Those close to the White House describe the latest scuffle as another power struggle between rival spheres of influence. Foreign policy experts see the leaks as a reflection of a broader internal dispute over the appropriate level of U.S. involvement in the Middle East.

❝ Once again, Bannon is rumored to be at the center of it.

❝ …Bloomberg View columnist Eli Lake reported that Trump was boiling over with rage at McMaster and had berated him in front of White House staff…The story said that Trump at one point “screamed” at McMaster on a phone call for assuring South Korean officials that the U.S. would foot the bill for a missile defense system, contradicting the president.

RTFA for all the plot lines, mis-characterization of characters, myths and legends counter to any rational evidence-based history. It makes for comic opera. It also describes a swamp filled with competing bigots and fools sucking up to the ignoranus-in-chief.

NSA has already tested tracking the GPS in your cellphone


You thought they were listening to a ballgame in there, eh?

The director of the U.S. National Security Agency has admitted the agency tracked the location of Americans’ cellphone calls as part of a pilot program.

NSA chief Gen. Keith Alexander said the tracking took place in 2010 and 2011 and was authorized under a portion of the Patriot Act and with the knowledge and approval of the secret Foreign Intelligence Surveillance Court.

Those who were tracked were not suspected of any wrongdoing or had any known connection to terrorist elements abroad, The Hill reported Wednesday.

Alexander said the program was halted because the NSA doesn’t need to collect the information itself. Instead, Alexander said, the NSA passes phone data to the Federal Bureau of Investigations where agents can determine whether there’s probable cause to seek a warrant for cellphone data tracking, including GPS information.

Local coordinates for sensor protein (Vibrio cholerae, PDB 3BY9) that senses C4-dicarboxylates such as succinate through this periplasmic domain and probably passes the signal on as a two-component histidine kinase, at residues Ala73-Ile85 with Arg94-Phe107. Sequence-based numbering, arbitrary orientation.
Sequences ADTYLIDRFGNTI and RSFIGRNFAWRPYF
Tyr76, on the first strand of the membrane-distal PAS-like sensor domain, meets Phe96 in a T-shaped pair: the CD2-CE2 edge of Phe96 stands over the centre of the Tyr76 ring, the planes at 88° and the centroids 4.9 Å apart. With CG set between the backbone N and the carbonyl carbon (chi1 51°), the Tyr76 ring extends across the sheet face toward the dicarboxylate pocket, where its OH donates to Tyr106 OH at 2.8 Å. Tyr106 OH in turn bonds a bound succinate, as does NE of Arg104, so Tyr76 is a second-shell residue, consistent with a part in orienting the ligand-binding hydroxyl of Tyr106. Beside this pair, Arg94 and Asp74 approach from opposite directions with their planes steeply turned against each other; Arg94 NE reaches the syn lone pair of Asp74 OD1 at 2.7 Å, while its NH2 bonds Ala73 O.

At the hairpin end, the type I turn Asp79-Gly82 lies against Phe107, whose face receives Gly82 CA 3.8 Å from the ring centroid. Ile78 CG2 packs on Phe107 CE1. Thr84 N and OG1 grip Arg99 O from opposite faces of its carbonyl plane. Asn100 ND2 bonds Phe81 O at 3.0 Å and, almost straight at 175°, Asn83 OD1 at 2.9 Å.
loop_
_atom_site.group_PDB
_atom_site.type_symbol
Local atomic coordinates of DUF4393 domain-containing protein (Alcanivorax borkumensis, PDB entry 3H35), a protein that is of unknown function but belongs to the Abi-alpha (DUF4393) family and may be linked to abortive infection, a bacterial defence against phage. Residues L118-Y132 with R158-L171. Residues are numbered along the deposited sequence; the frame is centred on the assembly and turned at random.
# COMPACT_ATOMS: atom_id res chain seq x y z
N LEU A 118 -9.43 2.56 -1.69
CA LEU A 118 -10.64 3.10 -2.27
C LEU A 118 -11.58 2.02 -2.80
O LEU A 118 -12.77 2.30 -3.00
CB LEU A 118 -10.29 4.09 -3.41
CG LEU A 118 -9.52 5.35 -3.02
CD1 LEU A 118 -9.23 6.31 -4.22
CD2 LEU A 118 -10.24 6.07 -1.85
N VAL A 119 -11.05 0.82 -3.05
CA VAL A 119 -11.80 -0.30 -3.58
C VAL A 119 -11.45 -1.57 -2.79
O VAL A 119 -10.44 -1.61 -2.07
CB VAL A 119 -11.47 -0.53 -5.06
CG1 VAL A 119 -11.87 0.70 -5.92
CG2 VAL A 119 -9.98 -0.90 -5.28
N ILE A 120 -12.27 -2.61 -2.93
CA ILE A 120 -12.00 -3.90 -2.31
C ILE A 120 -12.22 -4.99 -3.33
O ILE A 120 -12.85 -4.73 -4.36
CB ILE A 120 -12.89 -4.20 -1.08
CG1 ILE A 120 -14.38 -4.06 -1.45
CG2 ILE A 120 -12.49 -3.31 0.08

“This may be something that would be a future requirement for the country, but it is not right now because when we identify a number, we can give that to the FBI,” Alexander said. “When they get their probable cause, they can get the location data they need.”

Alexander knows damned well he needn’t worry about any interference with the NSA’s star chamber permit. Neither the White House nor Congress will offer significant protest.

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Obama uses “national security” as excuse for blocking Chinese wind farms project — WTF?


Gallo/Getty

A Chinese-owned company has filed a lawsuit against US President Barack Obama for blocking its purchase of wind farms near a US military base on national security grounds…

Obama signed the decree on Friday banning the sale of four wind farms in Oregon to the Ralls Corp and its Chinese affiliate, Sany Group.

In the decree, Obama said companies linked to Chinese nationals “might take action that threatens to impair the national security of the United States”…

Who says the Cold War is over in the minds of our politicians?

It asked the court to declare the executive order “arbitrary and capricious” in contending that the transaction posed national security risks to the United States.